When it’s time to launch the morning commute, before you even go hunting for the car keys, it’s probably a good idea to adopt the habit of taking a few deep breaths.
While it’s still true that you can get there from here, if the usual path involves Route 59 on the border of Naperville and Aurora, there won’t be much usual about it for the next couple of years.
The Illinois Department of Transportation will kick off its $118 million upgrade of Route 59 Monday, causing drivers to find traffic slower than usual on roads leading into and including the project area, a three-mile stretch between Aurora Avenue and Ferry Road. The work is expected to wrap up sometime in 2015.
“Patience is going to be obviously the most important thing, because this isn’t going to be a short-term thing,” said Naperville Police Commander Ken Parcel, who works in the department’s traffic unit and suggests allowing extra time for the trip once the construction begins.
A little patience might be enough some days, but on others, more may be needed.
“The project has been designed with the goal of having at least two lanes open in each direction at all times,” said Jennifer Louden, project manager for the city of Naperville.
There will be exceptions to that, including next spring, when the viaduct under the Burlington Northern train tracks will be under reconstruction, and the road will be down to one lane each way. That additional slowdown is expected to last for about six months, Louden said.
Many of the 50,000 motorists who travel over the piece of state highway each day can benefit from using alternate roadways while the project continues.
“What the city wants to be sure to encourage, when people are planning alternate routes, is that they be sure to remain on arterial roads,” Louden said.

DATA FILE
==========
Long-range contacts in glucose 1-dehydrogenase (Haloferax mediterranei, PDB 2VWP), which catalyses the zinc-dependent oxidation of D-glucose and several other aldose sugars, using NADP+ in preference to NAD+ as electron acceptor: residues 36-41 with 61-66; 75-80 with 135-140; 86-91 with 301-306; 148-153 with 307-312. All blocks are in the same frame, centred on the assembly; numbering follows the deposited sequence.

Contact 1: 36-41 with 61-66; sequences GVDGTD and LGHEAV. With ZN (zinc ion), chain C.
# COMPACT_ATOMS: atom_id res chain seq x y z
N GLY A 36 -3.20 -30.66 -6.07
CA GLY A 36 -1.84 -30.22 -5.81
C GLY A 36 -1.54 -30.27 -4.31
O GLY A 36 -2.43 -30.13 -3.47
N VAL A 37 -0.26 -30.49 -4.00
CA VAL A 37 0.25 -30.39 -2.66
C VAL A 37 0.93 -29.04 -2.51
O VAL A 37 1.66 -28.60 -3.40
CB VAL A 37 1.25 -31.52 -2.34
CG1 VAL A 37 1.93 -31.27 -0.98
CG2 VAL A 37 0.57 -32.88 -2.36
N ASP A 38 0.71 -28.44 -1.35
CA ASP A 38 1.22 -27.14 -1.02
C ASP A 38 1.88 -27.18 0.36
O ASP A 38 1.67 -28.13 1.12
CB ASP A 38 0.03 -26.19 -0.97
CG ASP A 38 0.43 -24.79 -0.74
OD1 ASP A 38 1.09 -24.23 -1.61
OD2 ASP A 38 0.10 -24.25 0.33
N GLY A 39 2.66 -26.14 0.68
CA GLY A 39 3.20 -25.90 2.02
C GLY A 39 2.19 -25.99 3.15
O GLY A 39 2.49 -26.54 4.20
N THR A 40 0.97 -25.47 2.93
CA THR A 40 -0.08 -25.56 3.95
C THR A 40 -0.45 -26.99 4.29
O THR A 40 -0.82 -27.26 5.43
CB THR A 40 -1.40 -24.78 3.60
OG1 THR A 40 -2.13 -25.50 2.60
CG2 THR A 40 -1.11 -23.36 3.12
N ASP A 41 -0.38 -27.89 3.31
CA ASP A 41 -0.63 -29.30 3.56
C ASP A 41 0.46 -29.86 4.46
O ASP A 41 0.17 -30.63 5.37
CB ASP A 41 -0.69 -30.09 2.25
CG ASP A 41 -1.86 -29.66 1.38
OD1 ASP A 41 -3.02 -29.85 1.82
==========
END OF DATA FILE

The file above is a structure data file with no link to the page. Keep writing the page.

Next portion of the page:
Primary recommended detours include Ogden Avenue, Raymond Drive and Eola Road.
“What we are definitely trying to discourage people from doing is choosing routes through neighborhoods,” she said.
If drivers do opt to use residential streets, Louden and Parcel said, it’s crucial that they observe posted speed limits and remain vigilant for pedestrians. The police would like to see it regarded as a last resort.
“We’re asking people not to use the neighborhoods where children will be walking to school,” said Parcel, who will have extra officers patrolling the side streets.
There will be an “official detour,” he said, initially funneling vehicles west onto New York Street, Eola Road and Diehl Road to skirt much of the work zone.
“That will actually get expanded once the overpass starts,” Parcel said, referring to the diverging diamond configuration that will be built on the bridge over Interstate 88, just south of Ferry Road, with the aim of easing congestion at the junction of the two roads. That portion of the project is scheduled to begin this fall.
Rather than navigate orange-and-white barriers and clogged streets, Louden pointed out that commuters might want to consider mass transit options. Among those are the Pace bus network, including a van pool that enables neighbors to ride together, and the Park & Ride that allows people to park their cars at St. Thomas the Apostle Church on Brookdale Road and take a bus to the Naperville Metra station east of Washington Street between Fourth and Fifth avenues.
In both the construction zone and the roads less traveled, the trip will be decidedly different from usual. Extra patrols will be assigned to Brookdale Road, Fairway Drive and the Country Lakes area during morning and afternoon rush hours, and before and after school each day, Parcel said. Officers also will also be watchful in the work area itself.
“From a police standpoint, we just want to remind motorists that there will be different rules in the construction zones,” said Parcel, whose officers will crack down on drivers using hand-held phones — not simply those text-messaging, which is illegal for all drivers in Illinois, but those holding and talking on their phones as well — in areas where there is work going on.
“As best we can, we’re going to increase the enforcement in there,” he said.
Naperville officials have expressed confidence that the highway overhaul will address one of residents’ biggest complaints: traffic congestion.
“I think the main thing is that we understand it’s going to be a challenge for everyone for two years,” Louden said. “But the improved situation will make it worth it.”
The most current information about the project can be found at www.naperville.il.us/route59expansion.aspx.